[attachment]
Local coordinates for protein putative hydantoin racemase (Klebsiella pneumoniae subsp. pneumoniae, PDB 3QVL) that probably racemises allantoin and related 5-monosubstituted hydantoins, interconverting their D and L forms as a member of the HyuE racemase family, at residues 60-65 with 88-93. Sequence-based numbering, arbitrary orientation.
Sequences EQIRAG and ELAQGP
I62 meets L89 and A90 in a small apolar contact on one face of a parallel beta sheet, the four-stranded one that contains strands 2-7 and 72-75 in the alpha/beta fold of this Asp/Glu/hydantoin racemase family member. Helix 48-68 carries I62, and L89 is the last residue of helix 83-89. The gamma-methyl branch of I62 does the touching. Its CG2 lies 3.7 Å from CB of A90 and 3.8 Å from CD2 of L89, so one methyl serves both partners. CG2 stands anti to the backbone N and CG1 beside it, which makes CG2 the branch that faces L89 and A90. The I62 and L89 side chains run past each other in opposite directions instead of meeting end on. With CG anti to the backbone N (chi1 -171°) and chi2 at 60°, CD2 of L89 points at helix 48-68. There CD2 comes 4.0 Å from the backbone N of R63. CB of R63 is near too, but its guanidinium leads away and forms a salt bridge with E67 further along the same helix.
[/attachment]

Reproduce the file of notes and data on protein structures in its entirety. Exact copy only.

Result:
Local coordinates for protein putative hydantoin racemase (Klebsiella pneumoniae subsp. pneumoniae, PDB 3QVL) that probably racemises allantoin and related 5-monosubstituted hydantoins, interconverting their D and L forms as a member of the HyuE racemase family, at residues 60-65 with 88-93. Sequence-based numbering, arbitrary orientation.
Sequences EQIRAG and ELAQGP
I62 meets L89 and A90 in a small apolar contact on one face of a parallel beta sheet, the four-stranded one that contains strands 2-7 and 72-75 in the alpha/beta fold of this Asp/Glu/hydantoin racemase family member. Helix 48-68 carries I62, and L89 is the last residue of helix 83-89. The gamma-methyl branch of I62 does the touching. Its CG2 lies 3.7 Å from CB of A90 and 3.8 Å from CD2 of L89, so one methyl serves both partners. CG2 stands anti to the backbone N and CG1 beside it, which makes CG2 the branch that faces L89 and A90. The I62 and L89 side chains run past each other in opposite directions instead of meeting end on. With CG anti to the backbone N (chi1 -171°) and chi2 at 60°, CD2 of L89 points at helix 48-68. There CD2 comes 4.0 Å from the backbone N of R63. CB of R63 is near too, but its guanidinium leads away and forms a salt bridge with E67 further along the same helix.